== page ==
In a recent Forbes column, Yaron Brook and Don Watkins expose the dishonesty behind those who appeal to “personal responsibility” to support mandatory health insurance. Some excerpts:
Personal responsibility? Forcing people to buy insurance they may neither want nor need has nothing to do with personal responsibility. Real personal responsibility would mean that a healthy 24-year-old struggling to buy his first home or start his first business would be free to decide that he is better off putting money aside for possible medical bills and foregoing health insurance (or buying a relatively cheap plan to cover only catastrophic care–something generally unavailable today thanks to government regulations that require plans to cover everything from an annual physical to massage therapy).
…the ability of people to get a free ride is possible only because of government policies. When America’s health care system was freer, people who lacked health insurance could not just show up at a hospital and demand free treatment. But the Emergency Medical Treatment and Active Labor Act of 1986 forced emergency rooms that acceptand patients to treat all comers, regardless of their ability to pay.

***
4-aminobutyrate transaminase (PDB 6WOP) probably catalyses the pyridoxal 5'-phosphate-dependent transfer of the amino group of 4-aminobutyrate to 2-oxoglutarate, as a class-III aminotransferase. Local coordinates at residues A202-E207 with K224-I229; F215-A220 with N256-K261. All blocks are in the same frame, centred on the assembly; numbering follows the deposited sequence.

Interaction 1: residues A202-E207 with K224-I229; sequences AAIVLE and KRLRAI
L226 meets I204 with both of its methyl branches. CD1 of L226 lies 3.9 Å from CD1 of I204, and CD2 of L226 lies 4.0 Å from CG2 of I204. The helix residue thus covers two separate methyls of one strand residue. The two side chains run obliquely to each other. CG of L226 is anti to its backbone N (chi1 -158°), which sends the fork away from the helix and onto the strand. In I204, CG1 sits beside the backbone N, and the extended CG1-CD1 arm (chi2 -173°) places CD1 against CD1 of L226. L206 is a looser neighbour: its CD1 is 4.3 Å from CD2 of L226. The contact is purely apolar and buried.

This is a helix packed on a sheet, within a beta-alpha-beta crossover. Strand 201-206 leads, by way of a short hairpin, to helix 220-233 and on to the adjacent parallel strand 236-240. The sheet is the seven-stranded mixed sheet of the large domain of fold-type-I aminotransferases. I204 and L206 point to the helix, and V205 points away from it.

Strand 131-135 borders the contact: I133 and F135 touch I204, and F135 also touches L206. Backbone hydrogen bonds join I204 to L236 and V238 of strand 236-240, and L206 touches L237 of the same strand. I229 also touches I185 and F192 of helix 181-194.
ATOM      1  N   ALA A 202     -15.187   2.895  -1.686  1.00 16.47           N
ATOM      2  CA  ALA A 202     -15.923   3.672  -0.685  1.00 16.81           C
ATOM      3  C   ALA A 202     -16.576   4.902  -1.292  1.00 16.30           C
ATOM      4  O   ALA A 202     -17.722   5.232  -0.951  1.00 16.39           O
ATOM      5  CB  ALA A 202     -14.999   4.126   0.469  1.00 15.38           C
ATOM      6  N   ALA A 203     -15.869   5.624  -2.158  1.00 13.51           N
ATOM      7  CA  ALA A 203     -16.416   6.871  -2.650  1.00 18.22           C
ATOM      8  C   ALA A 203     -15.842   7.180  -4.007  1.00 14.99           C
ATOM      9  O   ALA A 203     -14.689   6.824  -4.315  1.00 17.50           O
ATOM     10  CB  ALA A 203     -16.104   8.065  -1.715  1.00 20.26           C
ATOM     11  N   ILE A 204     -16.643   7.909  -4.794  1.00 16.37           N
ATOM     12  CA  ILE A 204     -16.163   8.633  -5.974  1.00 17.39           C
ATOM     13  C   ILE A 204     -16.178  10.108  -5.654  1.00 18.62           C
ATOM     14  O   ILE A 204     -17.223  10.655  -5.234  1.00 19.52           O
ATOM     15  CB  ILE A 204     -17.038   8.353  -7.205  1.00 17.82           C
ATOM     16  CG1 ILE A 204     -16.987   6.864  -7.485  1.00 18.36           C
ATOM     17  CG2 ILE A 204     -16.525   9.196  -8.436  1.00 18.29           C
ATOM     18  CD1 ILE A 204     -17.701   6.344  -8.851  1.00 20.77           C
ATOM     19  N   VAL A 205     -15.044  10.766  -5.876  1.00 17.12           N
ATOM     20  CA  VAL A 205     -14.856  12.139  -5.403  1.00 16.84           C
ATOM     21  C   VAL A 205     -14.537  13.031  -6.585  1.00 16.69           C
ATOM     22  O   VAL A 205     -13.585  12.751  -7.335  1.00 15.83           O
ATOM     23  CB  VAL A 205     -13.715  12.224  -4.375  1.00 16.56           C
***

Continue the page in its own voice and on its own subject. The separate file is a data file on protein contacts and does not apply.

Anyone genuinely concerned with eliminating free rides would advocate repealing the EMTALA, and phasing out programs like Medicare, Medicaid and S-CHIP, which allow people to pawn off their health care costs on others. But that is not what really concerns supporters of the individual mandate. Just as the whole point of the EMTALA (and Medicare, and Medicaid) is to enable some people to “get treated for free” by having “other people carrying the burdens,” so it goes for ObamaCare’s individual mandate. …
What they’re selling, however, isn’t American-style individualism but the collectivist notion that each of us has a responsibility to sacrifice for the needs of others.
Read the whole article at Forbes.com: The Irresponsible Individual Mandate.
Related article: Mandatory Insurance and. Cost-Shift Hypocrisy. The cost-shift from the uninsured is much less than those from Medicaid, and political controls that force you to buy more costly insurance than you’d like.